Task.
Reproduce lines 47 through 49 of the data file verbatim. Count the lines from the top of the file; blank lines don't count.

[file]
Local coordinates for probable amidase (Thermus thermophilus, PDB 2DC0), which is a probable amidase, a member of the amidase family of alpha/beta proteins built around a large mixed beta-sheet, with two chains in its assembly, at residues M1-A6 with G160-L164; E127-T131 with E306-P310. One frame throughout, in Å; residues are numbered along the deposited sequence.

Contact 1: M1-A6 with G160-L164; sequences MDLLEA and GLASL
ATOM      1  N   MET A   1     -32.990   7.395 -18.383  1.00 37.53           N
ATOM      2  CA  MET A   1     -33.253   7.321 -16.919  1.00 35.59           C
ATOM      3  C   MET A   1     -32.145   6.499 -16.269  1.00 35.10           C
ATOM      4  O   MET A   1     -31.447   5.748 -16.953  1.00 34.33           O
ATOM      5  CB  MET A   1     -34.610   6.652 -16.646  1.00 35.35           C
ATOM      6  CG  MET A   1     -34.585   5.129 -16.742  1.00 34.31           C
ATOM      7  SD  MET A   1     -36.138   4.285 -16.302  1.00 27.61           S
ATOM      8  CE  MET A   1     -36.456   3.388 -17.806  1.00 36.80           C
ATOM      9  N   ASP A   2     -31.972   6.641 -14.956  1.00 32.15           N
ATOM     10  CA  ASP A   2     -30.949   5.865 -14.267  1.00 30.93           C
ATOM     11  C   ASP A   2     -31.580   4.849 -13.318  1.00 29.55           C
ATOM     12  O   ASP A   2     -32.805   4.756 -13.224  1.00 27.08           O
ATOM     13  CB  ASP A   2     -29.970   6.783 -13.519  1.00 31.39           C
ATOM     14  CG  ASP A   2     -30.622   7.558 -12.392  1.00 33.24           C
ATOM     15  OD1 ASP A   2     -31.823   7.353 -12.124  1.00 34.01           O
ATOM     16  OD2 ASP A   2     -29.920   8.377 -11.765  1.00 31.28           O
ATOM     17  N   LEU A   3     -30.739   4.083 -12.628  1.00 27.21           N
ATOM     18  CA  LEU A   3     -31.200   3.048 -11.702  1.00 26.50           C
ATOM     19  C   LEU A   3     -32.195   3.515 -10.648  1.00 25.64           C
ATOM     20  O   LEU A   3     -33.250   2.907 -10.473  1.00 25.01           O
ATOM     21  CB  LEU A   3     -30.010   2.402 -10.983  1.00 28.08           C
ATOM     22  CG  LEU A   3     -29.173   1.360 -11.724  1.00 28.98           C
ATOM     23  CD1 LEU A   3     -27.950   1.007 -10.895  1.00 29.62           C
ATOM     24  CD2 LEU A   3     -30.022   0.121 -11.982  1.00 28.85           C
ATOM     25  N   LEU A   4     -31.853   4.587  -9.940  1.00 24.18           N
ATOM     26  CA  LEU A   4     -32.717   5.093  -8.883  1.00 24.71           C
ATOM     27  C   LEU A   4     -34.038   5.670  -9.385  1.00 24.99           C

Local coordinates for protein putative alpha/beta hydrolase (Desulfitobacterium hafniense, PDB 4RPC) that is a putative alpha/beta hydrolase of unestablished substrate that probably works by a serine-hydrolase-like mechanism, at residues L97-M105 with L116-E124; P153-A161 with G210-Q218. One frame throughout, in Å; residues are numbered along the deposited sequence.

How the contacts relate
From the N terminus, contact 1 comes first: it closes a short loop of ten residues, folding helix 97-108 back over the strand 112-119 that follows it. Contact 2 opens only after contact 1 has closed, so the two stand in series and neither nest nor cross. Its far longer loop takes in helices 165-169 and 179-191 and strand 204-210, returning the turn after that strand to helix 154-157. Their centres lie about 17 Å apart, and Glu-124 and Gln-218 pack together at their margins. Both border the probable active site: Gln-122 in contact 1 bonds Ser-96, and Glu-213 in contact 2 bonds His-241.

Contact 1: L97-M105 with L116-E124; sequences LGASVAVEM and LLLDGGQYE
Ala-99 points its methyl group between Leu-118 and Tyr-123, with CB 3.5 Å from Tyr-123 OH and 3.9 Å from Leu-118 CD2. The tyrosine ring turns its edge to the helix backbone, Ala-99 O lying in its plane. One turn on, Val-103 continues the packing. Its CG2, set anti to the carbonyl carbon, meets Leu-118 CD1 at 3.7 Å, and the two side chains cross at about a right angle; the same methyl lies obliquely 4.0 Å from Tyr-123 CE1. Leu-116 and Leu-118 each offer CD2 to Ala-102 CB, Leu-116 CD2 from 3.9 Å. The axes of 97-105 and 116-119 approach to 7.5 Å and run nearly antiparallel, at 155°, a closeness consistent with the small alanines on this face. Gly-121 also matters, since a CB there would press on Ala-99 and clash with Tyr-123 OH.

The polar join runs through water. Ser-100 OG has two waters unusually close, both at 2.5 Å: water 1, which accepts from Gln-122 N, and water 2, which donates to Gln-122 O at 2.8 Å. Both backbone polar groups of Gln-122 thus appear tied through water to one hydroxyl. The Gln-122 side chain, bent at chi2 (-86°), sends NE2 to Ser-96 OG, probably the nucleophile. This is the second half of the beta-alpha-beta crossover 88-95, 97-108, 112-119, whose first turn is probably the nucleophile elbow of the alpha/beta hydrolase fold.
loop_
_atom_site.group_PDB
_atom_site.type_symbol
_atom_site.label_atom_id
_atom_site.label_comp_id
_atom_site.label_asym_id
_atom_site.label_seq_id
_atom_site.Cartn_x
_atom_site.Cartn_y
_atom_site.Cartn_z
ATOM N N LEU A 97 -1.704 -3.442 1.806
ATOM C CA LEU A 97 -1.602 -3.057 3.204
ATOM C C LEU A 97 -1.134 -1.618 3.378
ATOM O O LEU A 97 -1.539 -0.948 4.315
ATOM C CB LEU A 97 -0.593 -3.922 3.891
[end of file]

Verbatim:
ATOM C CA LEU A 97 -1.602 -3.057 3.204
ATOM C C LEU A 97 -1.134 -1.618 3.378
ATOM O O LEU A 97 -1.539 -0.948 4.315